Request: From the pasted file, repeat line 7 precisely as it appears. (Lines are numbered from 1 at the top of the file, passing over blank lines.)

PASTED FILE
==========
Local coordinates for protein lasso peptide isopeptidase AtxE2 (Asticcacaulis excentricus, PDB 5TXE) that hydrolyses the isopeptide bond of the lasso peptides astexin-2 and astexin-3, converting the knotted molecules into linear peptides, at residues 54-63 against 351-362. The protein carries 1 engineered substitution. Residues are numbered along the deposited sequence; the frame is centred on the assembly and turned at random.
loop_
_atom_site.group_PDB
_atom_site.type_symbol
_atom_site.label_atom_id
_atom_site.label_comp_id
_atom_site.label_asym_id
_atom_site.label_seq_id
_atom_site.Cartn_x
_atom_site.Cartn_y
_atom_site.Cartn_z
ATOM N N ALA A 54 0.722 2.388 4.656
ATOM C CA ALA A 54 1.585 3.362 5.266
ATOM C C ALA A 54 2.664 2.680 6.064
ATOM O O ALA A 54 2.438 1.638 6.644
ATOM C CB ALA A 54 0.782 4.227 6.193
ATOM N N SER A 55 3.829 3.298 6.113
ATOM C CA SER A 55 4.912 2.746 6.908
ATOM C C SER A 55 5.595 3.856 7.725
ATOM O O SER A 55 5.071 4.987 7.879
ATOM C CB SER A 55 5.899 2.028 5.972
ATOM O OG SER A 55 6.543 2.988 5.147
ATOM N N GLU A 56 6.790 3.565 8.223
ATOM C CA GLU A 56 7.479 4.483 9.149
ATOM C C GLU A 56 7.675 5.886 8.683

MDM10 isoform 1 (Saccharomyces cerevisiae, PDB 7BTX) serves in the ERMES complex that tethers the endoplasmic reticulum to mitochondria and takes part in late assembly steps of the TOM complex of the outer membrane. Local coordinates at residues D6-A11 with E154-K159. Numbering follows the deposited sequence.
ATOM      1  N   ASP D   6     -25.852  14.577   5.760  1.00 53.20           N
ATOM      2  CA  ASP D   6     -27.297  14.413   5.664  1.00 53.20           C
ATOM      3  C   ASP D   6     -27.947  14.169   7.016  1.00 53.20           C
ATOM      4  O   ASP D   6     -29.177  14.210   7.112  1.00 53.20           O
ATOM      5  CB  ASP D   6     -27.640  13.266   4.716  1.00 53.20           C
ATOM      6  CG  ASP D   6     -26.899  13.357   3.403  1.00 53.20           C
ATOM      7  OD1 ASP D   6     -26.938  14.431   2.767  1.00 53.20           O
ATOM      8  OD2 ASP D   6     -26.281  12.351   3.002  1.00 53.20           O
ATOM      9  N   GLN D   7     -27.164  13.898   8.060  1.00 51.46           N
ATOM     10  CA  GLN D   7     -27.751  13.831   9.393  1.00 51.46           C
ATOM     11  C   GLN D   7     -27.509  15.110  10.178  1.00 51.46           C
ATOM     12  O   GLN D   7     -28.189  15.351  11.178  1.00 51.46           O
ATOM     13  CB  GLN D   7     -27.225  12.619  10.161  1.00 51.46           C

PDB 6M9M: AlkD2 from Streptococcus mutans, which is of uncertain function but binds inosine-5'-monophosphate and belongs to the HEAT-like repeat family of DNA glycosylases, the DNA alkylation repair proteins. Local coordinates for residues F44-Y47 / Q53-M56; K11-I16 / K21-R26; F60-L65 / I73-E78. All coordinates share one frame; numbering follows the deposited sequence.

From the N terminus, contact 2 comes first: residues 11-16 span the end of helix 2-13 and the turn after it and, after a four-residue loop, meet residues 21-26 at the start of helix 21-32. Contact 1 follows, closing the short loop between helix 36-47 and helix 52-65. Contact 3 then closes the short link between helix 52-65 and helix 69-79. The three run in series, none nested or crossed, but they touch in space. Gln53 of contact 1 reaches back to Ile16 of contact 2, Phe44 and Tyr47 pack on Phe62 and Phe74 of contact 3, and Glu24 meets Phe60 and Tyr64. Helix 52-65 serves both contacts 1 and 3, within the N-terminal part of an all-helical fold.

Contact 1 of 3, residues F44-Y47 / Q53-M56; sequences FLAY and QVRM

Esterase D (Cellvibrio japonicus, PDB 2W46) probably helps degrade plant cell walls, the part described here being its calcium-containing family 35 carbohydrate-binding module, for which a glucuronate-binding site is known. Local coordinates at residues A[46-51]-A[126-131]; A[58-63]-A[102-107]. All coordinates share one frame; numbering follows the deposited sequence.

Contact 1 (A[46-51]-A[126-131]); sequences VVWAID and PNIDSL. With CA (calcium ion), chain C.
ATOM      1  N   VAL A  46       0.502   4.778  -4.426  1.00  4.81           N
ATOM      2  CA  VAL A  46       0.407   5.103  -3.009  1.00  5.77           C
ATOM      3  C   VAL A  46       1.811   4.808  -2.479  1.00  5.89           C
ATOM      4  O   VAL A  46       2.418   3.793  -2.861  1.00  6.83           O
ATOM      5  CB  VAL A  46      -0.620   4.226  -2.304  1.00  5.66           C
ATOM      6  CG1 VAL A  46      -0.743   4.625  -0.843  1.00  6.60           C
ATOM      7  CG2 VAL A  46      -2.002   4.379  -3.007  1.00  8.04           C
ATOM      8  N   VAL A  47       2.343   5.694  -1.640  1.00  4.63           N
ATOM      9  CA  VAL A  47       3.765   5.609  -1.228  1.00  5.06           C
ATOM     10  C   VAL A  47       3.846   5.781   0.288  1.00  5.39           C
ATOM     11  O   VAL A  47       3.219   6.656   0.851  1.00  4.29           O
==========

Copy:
_atom_site.label_asym_id